88PAT ZANZONICOFig 1. The basic principle of ACD. An event is counted only when each of the two 511-keV annihilation -rays are detectedsimultaneously, that is, within a time interval corresponding to the coincidence timing window , by the two detectors. The shadedLOR corresponds to the volume between and defined by the cross-sectional area of the coincidence detectors 1 and 2 and Ċ1 andĊ2 are the singles count rates recorded by detectors 1 and 2, respectively.but not instantaneous. Third, the light signal emitted by the scintillation detectors used in PET isemitted not instantaneously but over a finite timeinterval, called the “scintillation decay time,” ofthe order of 10 to 100 ns.In addition to the true coincidence events (Figs 1and 2A), a number of other types of events occur inPET, events that degrade quantitative accuracy aswell as image quality. Random or accidental coincidence events (“randoms”) occur when annihilation -rays from two separate positron-negatronannihilations are detected in two different detectorswithin the coincidence timing window (Fig 2B).Randoms thus increase the detected coincidencecount rate by contributing spuriously placed coincidence events. Because the total activity-containing volume is typically much greater than the LOR,random coincidences are common and the randomscount rate may actually exceed the trues count rate.Clinically, the ratio of the randoms-to-true countrates range from 0.1 to 0.2 for brain imaging togreater than 1 for whole-body imaging.6The randoms count rate is actually proportionalto the product of the singles count rate and therefore the square of the activity present6:Ċ randoms 2 Ċ 1Ċ 2(1)where Ċrandoms the randoms count rate (cps), the coincidence timing window (sec), and Ċ1and Ċ2 the detector 1 and detector 2 singlescount rates (cps), respectively (Fig 1). Importantly,because the trues count rate is only linearly proportional to the activity, the ratio of the randomsto-trues count rates increases linearly with activity.Therefore, imaging times cannot be reduced simply by using higher and higher administered activities, as the randoms count rate will increase morerapidly than the trues count rate and at some pointprohibitively degrade image quality. By usingabsorptive septa to restrict the activity-containingregion sampled by coincidence detectors to avolume defined by the cross-sectional area of thedetectors—as in two-dimensional (2D) PET (seebelow)—the randoms-to-true count rate ratio canbe reduced substantially. By using “faster” detectors and therefore shorter coincidence timing windows, the randoms-to-true count rate can be reduced further (see below).Annihilation -rays traveling out of an LORmay undergo Compton scatter and be re-directedback into the LOR (Fig 2C). The scattered photonmay, however, retain sufficient energy to fallwithin the energy window set for the 511-keVannihilation -rays and produce a coincidence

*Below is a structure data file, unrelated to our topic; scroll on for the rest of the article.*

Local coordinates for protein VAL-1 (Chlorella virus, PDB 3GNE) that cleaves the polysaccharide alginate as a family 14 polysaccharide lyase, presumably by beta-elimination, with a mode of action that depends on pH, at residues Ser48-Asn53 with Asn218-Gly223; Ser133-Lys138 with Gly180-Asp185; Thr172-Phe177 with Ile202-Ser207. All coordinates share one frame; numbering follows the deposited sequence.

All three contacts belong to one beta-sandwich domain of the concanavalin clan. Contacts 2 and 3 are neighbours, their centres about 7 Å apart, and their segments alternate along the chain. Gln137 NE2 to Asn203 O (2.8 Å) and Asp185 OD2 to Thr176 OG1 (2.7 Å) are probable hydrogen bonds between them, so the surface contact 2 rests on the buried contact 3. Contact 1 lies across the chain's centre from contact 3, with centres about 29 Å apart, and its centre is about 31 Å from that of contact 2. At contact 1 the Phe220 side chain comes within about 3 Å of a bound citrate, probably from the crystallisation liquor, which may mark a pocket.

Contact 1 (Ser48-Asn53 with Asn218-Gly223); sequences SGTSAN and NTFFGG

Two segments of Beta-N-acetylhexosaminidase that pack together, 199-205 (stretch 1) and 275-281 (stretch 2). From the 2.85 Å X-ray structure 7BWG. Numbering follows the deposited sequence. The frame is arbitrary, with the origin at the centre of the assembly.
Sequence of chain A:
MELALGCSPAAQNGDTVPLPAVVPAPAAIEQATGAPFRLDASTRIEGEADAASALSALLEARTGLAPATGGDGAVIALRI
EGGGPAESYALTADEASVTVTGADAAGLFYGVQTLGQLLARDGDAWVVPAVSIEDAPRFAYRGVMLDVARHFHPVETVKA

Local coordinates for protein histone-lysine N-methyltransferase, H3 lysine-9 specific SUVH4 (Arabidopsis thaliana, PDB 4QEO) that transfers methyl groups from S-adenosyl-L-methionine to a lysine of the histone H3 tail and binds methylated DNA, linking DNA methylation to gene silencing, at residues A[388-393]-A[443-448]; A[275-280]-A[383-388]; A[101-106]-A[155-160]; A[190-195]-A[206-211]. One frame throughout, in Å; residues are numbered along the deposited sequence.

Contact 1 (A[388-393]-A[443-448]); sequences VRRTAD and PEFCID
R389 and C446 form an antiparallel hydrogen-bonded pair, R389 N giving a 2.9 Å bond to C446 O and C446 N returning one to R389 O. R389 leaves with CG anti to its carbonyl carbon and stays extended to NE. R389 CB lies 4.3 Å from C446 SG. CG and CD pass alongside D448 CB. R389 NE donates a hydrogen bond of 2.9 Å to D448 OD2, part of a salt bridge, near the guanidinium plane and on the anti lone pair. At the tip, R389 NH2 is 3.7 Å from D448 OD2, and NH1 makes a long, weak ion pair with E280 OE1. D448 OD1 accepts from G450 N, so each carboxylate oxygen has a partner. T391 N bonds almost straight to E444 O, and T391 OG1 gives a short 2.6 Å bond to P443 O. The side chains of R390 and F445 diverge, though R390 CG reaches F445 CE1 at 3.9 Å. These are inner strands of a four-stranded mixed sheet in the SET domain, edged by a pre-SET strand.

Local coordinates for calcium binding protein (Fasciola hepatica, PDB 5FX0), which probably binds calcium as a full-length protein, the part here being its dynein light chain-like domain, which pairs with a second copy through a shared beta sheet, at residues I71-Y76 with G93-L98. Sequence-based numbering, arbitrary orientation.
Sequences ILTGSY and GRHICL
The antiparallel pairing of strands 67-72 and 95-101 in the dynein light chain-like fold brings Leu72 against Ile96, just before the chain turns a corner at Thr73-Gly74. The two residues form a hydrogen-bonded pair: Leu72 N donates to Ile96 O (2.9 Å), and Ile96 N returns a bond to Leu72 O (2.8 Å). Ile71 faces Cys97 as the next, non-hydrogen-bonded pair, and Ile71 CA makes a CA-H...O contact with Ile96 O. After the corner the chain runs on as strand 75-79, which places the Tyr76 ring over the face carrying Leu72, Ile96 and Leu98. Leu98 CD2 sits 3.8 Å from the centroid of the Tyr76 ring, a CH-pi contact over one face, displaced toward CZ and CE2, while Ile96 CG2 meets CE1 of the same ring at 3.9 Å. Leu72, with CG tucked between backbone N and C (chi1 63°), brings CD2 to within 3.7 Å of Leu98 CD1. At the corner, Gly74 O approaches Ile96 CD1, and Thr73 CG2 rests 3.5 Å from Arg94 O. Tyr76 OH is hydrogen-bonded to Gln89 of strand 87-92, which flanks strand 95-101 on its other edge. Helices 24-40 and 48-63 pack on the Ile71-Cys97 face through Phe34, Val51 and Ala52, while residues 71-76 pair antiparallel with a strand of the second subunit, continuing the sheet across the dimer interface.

PET PRINCIPLES AND TECHNOLOGY89Fig 2. The various events associated with ACD of positron-emitting radionuclides, illustrated for two opposed banks ofcoincidence detectors and assuming only one opposed pair of detectors are in coincidence. (A) A true coincidence (“true”) iscounted only when each of the two 511-keV annihilation -rays for a single positron-negatron annihilation are not scattered andare detected within the timing window of the two coincidence detectors. (B) A random or accidental coincidence (“random”) isan inappropriately detected and positioned coincidence (the dashed line) that arises from two separate annihilations, with one -ray from each of the two annihilations detected within the timing window of the coincidence-detector pair. (C) A scatteredcoincidence (“scatter”) is a mispositioned coincidence (the dashed line) resulting from a single annihilation, with one of the -raysundergoing a small-angle Compton scatter but retaining sufficient energy to fall within the 511-keV energy window. (D) A spuriouscoincidence is an inappropriately detected and positioned coincidence (the dashed line) which arises from an annihilation and acascade -ray, scattered or unscattered but having sufficient energy to fall within the 511-keV energy window. Spuriouscoincidences occur only for radionuclides which emit both positron and prompt cascade -ray(s).event. Such scatter coincidences (“scatter”) resultin mispositioned events. The scatter count rate aswell as the trues count rate are proportional to theactivity present and therefore the scatter-to-truescount rate ratio is independent of activity.6 Because trues and scatter each result from singleannihilation events, the scatter-to-trues count rateratio is likewise independent of the coincidencetiming window. On the other hand, interdetectorsepta used in 2D PET (See below.) reduce thescatter count rate considerably.Many positron-emitting radioisotopes also emitsignificant numbers of high-energy prompt -rays,and such -rays may be in cascade with each otheror with the positrons.8,9 These can result in spurious coincidences which are spatially uncorrelatedbut nonetheless counted as true events (Fig2D).10,11 Although such coincidences degradeoverall quality and quantitative accuracy, isotopessuch as have copper-62, gallium-66, gallium-68,bromine-75, rubidium-82, yttrium-86, and iodine124, nonetheless been used effectively in PET.10,11Table 1 includes, for selected positron emitters, theenergy and abundance of - (and x-) rays withsufficient energy (ie, greater than 250 keV) to fallwithin the 511-keV energy windows typically usedto count annihilation -rays in PET. Besides the -ray energies and abundance, Table 1 includesother pertinent properties of positron emitters suchas the physical half-life (T1/2), the branching ratio(ie, the percentage of total decays resulting inpositron emission instead of electron capture), the